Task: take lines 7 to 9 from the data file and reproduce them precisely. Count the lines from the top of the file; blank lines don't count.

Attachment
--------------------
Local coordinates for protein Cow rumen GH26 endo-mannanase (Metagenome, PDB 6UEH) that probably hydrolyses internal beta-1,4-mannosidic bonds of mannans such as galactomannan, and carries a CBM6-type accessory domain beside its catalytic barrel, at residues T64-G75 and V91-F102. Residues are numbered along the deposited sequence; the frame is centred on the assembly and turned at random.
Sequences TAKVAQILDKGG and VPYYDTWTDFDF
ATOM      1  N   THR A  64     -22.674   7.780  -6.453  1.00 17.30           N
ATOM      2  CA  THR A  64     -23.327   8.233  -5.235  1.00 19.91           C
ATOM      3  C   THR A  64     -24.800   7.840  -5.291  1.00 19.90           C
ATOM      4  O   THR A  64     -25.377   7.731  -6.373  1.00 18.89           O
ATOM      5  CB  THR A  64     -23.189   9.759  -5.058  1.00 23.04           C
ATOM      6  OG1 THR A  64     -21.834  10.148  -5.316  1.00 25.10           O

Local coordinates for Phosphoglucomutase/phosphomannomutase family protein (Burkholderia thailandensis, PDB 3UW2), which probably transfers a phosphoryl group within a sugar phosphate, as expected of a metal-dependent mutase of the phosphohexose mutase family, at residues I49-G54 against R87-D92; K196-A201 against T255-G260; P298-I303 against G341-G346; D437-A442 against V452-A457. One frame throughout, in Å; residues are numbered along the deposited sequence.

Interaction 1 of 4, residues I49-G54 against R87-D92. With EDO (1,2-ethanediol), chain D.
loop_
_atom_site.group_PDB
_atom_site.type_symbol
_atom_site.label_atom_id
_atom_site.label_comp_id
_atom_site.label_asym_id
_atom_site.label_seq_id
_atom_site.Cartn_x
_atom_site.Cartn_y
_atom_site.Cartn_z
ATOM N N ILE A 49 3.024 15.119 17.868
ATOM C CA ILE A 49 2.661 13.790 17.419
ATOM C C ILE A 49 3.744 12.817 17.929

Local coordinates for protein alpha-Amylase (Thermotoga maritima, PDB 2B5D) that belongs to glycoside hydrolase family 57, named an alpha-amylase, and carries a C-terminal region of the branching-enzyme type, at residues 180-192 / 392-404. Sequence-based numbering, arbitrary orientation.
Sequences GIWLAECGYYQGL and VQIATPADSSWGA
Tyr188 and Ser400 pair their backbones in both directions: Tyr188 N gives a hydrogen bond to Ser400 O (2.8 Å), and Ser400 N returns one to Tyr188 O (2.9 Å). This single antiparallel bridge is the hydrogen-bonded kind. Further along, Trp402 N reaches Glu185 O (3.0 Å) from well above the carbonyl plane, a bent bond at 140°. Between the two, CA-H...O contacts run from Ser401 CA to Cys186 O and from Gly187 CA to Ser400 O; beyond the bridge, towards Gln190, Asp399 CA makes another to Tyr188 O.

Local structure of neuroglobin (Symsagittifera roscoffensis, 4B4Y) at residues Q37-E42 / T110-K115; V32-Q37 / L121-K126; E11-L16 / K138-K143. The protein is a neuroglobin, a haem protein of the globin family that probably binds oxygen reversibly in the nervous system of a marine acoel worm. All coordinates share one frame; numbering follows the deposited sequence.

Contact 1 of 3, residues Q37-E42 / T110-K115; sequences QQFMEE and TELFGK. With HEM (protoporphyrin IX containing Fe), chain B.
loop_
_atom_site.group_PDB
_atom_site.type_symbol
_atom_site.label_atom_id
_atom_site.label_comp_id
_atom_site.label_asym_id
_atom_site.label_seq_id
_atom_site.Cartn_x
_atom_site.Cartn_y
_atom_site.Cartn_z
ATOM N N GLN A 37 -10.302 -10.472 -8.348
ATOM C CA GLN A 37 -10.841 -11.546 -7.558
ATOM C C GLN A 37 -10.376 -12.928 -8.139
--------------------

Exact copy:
ATOM      5  CB  THR A  64     -23.189   9.759  -5.058  1.00 23.04           C
ATOM      6  OG1 THR A  64     -21.834  10.148  -5.316  1.00 25.10           O

Local coordinates for Phosphoglucomutase/phosphomannomutase family protein (Burkholderia thailandensis, PDB 3UW2), which probably transfers a phosphoryl group within a sugar phosphate, as expected of a metal-dependent mutase of the phosphohexose mutase family, at residues I49-G54 against R87-D92; K196-A201 against T255-G260; P298-I303 against G341-G346; D437-A442 against V452-A457. One frame throughout, in Å; residues are numbered along the deposited sequence.